15. 24. Bongard problems
    16. 29. RF4 project <ul><li>K. Saito, and R. Nakano, Adaptive concept learning algorithm, IFIP Transactions A – Computer Science and Technology 51 (1994) 294-299 </li></ul>TRIANGLE (coordinates, line_width, … remaining properties) LINE_SEGMENT (coordinates, … remaining properties) ?
    17. 30. RF4: Symbols, logic, and search
    18. 31. <ul><li> B  boxes ,  x 1  B , shape ( x 1)= polygon  class 1. </li></ul><ul><li>FALSE </li></ul>Symbol
    19. 32. <ul><li> B  boxes ,  x 1  B , shape ( x 1)= polygon  class 1. </li></ul><ul><li>FALSE </li></ul><ul><li>BP#38:  B  boxes ,  x 1, x 2  B , shape ( x 1)= polygon  shape ( x 2)= oval  class 1. </li></ul><ul><li>FALSE </li></ul>Logical statement
    20. 33. <ul><li> B  boxes ,  x 1  B , shape ( x 1)= polygon  class 1. </li></ul><ul><li>FALSE </li></ul><ul><li>BP#38:  B  boxes ,  x 1, x 2  B , shape ( x 1)= polygon  shape ( x 2)= oval  class 1. </li></ul><ul><li>FALSE </li></ul><ul><li>BP#38:  B  boxes ,  x 1, x 2, x3  B , shape ( x 1)= polygon  shape ( x 2)= oval  shape ( x 3)= line  class 1. </li></ul><ul><li>FALSE </li></ul>
    21. 34. <ul><li> B  boxes ,  x 1  B , shape ( x 1)= polygon  class 1. </li></ul><ul><li>FALSE </li></ul><ul><li>BP#38:  B  boxes ,  x 1, x 2  B , shape ( x 1)= polygon  shape ( x 2)= oval  class 1. </li></ul><ul><li>FALSE </li></ul><ul><li>BP#38:  B  boxes ,  x 1, x 2, x3  B , shape ( x 1)= polygon  shape ( x 2)= oval  shape ( x 3)= line  class 1. </li></ul><ul><li>FALSE </li></ul><ul><li>BP#38:  B  boxes ,  x 1, x 2  B , shape ( x 1)= polygon  shape ( x 2)= oval  size ( x 1)> size ( x 2)  class 1. </li></ul><ul><li>TRUE </li></ul>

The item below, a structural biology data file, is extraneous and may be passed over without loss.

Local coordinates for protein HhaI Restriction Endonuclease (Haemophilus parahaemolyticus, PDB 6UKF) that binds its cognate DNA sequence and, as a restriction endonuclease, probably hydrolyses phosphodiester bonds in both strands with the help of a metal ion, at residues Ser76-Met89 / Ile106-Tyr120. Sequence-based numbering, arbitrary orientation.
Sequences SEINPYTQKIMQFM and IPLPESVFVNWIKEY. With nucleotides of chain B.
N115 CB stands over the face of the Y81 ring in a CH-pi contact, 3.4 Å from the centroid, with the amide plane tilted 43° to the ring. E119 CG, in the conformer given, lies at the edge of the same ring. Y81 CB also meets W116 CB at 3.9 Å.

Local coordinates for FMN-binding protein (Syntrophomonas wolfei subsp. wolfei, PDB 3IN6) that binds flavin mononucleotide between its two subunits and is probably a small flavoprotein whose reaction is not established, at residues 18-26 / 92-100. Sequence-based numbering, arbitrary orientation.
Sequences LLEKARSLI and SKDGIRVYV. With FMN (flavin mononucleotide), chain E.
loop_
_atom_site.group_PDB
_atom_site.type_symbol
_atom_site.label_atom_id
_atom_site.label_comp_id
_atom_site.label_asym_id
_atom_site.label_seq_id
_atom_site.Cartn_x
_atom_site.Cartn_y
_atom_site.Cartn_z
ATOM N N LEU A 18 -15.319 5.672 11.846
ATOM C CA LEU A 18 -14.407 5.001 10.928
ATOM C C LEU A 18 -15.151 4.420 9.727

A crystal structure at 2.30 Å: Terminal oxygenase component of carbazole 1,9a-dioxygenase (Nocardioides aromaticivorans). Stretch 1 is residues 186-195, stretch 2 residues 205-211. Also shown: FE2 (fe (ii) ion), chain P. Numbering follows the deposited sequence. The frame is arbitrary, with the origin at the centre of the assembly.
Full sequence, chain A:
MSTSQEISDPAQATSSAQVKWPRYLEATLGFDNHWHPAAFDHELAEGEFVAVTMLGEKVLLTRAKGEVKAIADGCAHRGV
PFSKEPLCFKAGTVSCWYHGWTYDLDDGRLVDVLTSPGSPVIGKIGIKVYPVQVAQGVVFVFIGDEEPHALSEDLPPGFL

22. 35. The structure of management science
    23. 36. Management Science <ul><li>Methodology </li></ul><ul><li>1. Problem identification & modelling </li></ul><ul><li>2. Determination of the set of possible alternatives </li></ul><ul><li>3. Determination of an evaluation criterion for these alternatives </li></ul><ul><li>4. Evaluation of the alternatives </li></ul><ul><li>5. Selection of an alternative as a final decision </li></ul>
    24. 38. <ul><li>Knapsack Problem </li></ul><ul><li>decision : for any item i , if i is taken, then Selection i =1 </li></ul><ul><li> but if i is abandoned, then Selection i =0 </li></ul><ul><li>Maximize </li></ul><ul><li>Subject to the constraint that total weight does not exceed capacity </li></ul>
    25. 39. Knapsack problem of a truck driver ? Capacity: 10 meters 9 meters, $111/m 3 meters, $100/m 5 meters, $100/m 2 meters, $100/m
    26. 40. Mystery #1 How many possibilities for a 100 item knapsack problem? Be the mind!
    27. 41. Chess <ul><li>Game theory and the minimax algorithm </li></ul>
    28. 42. The Rabaul-Lae Convoy (1943)
    29. 44. The Rabaul-Lae convoy (1943)
    30. 45. The complexity of the chess game <ul><li>In 1989 the game known as connect-four was solved (the first to play wins). The space of possibilities of this game holds 10^13 positions, and it was solved by exhaustive search. </li></ul><ul><li>Chess holds 10^44 positions, which demands 10,000,000,000,000,000,000,000,000,000,000 times the computational complexity of solving connect-four. </li></ul><ul><li>In practical terms, chess cannot be solved. </li></ul>